Clinical question: Is discontinuation of inhaled corticosteroids (ICSs) in patients with COPD associated with a decreased risk of pneumonia?
Background: ICSs are used in up to 85% of patients treated for COPD but may be associated with adverse systemic side effects including pneumonia. Trials looking at weaning patients off ICSs and replacing with long-acting bronchodilators have found few adverse outcomes; however, the benefits of discontinuation on adverse events, including pneumonia, have been unclear.
Study design: Case-control study.
Setting: Quebec health systems.
Synopsis: Using the Quebec health insurance databases, a study cohort of 103,386 patients with COPD on ICSs was created. Patients were followed for a mean of 4.9 years; 14,020 patients who were hospitalized for pneumonia or died from pneumonia outside the hospital were matched to control subjects. Discontinuation of ICSs was associated with a 37% decrease in serious pneumonia (relative risk [RR] 0.63; 95% CI, 0.60–0.66). The risk reduction occurred as early as one month after discontinuation of ICSs. Risk reduction was greater with fluticasone (RR 0.58; 95% CI, 0.54–0.61) than with budesonide (RR 0.87; 95% CI, 0.7–0.97).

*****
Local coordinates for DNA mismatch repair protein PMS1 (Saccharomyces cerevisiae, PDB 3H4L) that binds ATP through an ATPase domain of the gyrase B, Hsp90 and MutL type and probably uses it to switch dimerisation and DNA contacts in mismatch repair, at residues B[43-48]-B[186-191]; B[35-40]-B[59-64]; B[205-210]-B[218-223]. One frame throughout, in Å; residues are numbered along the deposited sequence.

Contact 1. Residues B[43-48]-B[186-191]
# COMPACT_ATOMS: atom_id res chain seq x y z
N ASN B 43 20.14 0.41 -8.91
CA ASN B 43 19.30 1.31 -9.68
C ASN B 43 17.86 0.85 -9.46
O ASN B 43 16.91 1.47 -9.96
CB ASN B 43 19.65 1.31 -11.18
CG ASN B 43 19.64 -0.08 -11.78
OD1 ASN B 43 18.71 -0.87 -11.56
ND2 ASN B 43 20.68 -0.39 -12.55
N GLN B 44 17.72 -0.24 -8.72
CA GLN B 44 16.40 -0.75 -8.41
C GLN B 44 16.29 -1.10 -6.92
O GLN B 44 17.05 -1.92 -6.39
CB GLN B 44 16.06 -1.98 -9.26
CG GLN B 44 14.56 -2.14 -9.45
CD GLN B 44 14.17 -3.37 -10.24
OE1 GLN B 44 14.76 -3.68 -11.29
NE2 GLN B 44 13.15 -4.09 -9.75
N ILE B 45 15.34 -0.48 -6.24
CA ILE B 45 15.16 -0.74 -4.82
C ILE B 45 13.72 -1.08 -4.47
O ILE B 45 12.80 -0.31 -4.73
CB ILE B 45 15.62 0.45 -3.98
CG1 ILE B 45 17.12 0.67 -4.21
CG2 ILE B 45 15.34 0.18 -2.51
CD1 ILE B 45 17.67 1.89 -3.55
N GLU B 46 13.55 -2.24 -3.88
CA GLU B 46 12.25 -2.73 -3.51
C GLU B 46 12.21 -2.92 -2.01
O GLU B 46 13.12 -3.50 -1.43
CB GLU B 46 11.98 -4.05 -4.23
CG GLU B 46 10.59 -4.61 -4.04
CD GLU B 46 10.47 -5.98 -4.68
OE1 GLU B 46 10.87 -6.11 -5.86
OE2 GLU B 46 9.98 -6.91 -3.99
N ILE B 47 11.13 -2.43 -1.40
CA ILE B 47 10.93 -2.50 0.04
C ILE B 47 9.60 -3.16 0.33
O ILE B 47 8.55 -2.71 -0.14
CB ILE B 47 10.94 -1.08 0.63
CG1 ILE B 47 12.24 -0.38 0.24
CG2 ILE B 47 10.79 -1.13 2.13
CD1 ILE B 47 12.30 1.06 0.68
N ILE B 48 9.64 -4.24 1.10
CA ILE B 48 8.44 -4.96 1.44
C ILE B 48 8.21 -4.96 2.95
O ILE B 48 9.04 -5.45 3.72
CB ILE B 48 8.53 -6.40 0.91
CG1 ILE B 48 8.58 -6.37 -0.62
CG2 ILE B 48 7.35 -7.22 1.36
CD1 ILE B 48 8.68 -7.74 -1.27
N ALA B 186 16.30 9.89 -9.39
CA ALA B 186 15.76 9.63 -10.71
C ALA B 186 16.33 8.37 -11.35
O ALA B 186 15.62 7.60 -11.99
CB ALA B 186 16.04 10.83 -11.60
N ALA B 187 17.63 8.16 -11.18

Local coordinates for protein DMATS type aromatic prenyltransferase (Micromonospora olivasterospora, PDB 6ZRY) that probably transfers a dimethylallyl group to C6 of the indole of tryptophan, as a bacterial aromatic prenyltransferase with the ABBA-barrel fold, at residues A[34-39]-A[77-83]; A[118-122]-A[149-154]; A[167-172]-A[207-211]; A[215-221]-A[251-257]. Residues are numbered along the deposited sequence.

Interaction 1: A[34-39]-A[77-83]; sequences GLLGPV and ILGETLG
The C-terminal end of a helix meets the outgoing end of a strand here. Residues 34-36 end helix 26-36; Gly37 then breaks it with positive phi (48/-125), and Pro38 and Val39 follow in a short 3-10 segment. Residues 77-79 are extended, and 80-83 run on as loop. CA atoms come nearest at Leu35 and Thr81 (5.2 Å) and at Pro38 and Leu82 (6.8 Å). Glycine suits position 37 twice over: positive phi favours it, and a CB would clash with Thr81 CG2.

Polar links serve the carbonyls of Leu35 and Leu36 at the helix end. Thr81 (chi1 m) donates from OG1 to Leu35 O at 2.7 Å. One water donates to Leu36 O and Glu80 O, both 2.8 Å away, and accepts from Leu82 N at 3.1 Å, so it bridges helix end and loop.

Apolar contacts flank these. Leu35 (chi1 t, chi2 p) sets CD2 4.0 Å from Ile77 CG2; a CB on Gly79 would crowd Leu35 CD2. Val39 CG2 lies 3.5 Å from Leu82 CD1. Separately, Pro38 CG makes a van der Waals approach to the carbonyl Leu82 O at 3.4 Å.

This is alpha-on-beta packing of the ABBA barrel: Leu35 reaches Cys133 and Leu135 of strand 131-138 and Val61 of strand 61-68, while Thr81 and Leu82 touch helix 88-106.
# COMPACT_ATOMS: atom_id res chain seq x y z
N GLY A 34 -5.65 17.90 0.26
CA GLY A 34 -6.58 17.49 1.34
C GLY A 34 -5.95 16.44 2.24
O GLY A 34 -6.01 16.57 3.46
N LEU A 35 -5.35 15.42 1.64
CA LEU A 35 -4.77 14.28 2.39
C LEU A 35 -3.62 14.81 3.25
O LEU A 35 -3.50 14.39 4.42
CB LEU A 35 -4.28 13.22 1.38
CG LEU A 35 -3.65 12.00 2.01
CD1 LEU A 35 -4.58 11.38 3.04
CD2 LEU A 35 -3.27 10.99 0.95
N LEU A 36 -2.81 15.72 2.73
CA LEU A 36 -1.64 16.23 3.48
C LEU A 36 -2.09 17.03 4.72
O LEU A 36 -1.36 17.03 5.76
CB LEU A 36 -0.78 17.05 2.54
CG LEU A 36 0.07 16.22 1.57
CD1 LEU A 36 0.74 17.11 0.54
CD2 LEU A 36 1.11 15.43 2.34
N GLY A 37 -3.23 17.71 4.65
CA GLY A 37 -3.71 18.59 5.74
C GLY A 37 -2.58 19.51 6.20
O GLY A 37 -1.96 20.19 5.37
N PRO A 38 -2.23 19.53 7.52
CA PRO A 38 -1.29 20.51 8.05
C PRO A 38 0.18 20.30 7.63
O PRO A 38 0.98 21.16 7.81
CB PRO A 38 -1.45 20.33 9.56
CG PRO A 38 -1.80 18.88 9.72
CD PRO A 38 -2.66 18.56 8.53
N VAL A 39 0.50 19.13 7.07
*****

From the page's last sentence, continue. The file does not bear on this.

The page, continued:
Population size and follow-up may contribute to why risk reduction in pneumonia was seen in this study but not in other recent randomized trials on discontinuation of ICSs. A limitation of this study was its observational design; however, its results suggest that use of ICSs in COPD patients should be highly selective, as indiscriminate use can subject patients to elevated risk of hospitalization or death from pneumonia.
Bottom line: Discontinuation of ICSs in patients with COPD is associated with a decreased risk of contracting serious pneumonia. This reduction appears greatest with fluticasone.
Citation: Suissa S, Coulombe J, Ernst P. Discontinuation of inhaled corticosteroids in COPD and the risk reduction of pneumonia. Chest. 2015;148(5):1177-1183.
Increase in Rates of Prescription Drug Use and Polypharmacy Seen
The percentage of Americans who reported taking prescription medications increased substantially from 1999 to 2012 (51% to 59%), as did the percentage who reported taking at least five prescription medications.
Citation: Kantor ED, Rehm CD, Haas JS, Chan AT, Giovannucci EL. Trends in prescription drug use among adults in the United States from 1999-2012. JAMA. 2015;314(17):1818-1830.